Interview: Brian Fargo & Chris Keenan on Wasteland 3

Legendary developer inXile is taking the original post-apocalyptic RPG franchise in a radical new direction.

Interview: Brian Fargo & Chris Keenan on Wasteland 3

After decades in the wilderness, the grand-daddy of all post-apocalyptic game franchises returned in 2014 when the Kickstarter sensation Wasteland 2 finally launched. A Director’s Cut soon followed, and inXile isn’t waiting another 25 years to bring us the next instalment – Wasteland 3 raked in over US$3 million in its Fig campaign this October. When we caught up with inXile founder Brian Fargo he was eager to tell us why the Desert Rangers were moving from the dusty Southwest to icy Colorado. 

“Visually, we wanted to do something that was different, than other post-apocalyptic games. Or even films. They’ve been for the most part focussed on the desert or urban areas, and not a lot on what those parts of the world would be like, in terms of nature taking over, merging with the cold. And also I think the cold is an interesting element from a gameplay perspective. Dealing with it almost like the way you deal with radiation in Wasteland 1 and 2. Also, NORAD is located [in Colorado], so it seemed like an obvious place to go, where our government goes in the case of a nuclear war. And then thirdly, we wanted to really focus on these factions we have here in the US, the Doomsday Preppers. Survivalists.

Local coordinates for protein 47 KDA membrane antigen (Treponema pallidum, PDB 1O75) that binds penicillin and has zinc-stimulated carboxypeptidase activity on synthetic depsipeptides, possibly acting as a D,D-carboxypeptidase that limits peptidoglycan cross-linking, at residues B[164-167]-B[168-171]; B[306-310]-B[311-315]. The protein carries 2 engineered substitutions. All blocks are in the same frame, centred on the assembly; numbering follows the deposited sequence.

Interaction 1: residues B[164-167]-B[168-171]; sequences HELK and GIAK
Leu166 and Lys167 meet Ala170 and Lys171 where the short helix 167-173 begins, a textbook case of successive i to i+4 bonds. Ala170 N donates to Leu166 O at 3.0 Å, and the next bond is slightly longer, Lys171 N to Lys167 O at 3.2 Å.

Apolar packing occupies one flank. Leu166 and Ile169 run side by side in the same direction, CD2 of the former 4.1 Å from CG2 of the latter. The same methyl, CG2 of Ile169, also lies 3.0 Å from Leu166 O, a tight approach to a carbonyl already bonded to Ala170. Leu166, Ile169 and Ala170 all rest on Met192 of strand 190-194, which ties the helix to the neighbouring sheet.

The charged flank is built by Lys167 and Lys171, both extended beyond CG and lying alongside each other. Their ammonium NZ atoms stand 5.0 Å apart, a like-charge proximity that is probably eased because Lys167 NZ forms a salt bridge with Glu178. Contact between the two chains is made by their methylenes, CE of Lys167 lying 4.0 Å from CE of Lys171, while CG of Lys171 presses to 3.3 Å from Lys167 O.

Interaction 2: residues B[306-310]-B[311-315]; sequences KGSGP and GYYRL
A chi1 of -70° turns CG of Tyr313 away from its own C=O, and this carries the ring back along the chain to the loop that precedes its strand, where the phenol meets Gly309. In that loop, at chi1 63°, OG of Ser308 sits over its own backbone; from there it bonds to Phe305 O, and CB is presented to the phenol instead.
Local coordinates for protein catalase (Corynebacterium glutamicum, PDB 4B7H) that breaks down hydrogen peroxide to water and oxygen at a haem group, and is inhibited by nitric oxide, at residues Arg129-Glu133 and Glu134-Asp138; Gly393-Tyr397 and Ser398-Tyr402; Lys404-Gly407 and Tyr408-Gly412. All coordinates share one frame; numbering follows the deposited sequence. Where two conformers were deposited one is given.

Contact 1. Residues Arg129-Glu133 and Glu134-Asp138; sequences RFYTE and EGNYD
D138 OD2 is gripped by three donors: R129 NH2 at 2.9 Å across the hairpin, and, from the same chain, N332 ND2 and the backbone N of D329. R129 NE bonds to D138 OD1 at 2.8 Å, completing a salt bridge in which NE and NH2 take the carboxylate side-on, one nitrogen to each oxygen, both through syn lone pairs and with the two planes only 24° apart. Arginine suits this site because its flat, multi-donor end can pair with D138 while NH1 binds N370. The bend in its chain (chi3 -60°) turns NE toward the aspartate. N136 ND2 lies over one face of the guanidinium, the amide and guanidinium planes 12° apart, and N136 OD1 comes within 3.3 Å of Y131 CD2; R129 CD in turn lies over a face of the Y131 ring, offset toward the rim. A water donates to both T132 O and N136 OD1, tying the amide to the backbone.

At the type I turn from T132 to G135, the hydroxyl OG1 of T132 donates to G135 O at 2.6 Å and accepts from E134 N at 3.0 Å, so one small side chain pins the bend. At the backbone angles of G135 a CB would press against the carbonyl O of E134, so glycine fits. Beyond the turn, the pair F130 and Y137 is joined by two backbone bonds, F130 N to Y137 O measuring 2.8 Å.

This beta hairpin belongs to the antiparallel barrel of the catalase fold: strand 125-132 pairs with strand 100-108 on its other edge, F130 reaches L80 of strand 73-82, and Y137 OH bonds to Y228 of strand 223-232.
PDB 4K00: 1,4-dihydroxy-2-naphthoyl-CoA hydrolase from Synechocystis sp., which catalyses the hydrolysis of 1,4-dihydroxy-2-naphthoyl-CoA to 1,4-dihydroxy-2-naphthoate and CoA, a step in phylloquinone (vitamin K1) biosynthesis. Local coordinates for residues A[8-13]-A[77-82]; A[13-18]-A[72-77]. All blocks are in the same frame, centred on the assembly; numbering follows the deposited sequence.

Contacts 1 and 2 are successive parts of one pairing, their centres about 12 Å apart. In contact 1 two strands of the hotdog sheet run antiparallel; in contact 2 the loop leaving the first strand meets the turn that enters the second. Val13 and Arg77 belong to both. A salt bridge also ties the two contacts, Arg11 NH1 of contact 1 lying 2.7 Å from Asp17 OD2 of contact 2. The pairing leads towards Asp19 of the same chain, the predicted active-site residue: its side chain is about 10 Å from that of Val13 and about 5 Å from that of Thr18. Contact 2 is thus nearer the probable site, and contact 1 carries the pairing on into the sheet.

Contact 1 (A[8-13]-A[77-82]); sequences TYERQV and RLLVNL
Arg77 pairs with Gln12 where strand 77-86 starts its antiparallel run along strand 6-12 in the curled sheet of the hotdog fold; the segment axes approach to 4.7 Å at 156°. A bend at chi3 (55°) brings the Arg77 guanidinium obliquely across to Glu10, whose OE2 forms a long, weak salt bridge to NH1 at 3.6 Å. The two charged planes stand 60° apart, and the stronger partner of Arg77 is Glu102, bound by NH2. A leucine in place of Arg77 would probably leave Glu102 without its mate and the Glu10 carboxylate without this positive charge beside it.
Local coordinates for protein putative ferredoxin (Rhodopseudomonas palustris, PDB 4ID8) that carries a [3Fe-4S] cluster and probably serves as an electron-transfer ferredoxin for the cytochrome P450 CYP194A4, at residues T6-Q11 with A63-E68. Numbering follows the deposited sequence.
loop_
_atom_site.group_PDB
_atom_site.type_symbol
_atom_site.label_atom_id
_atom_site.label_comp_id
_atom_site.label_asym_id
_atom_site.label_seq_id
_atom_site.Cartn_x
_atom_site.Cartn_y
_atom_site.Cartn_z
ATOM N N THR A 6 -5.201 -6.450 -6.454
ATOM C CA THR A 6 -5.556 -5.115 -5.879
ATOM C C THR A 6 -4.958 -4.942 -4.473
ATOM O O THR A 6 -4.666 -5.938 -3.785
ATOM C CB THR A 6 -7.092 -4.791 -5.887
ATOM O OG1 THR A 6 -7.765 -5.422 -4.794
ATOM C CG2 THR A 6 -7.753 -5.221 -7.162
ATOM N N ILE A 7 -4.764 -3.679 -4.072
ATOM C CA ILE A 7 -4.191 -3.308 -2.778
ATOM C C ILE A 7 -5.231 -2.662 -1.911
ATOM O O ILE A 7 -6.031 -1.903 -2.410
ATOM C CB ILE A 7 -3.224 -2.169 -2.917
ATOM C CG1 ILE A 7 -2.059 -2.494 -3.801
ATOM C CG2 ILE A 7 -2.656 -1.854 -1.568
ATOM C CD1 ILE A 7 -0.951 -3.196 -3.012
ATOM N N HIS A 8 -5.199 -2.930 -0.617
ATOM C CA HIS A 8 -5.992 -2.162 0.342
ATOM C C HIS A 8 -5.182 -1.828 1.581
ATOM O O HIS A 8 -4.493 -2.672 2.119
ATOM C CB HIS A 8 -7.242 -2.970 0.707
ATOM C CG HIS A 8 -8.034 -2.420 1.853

“They’re very much of a mind that it’s all going to come to a head here pretty quick, and they’re stocking up on food and rations, and they’re ready for the end of days. And in this particular case, they were correct. And now it’s come, and these are the guys in charge of this area.”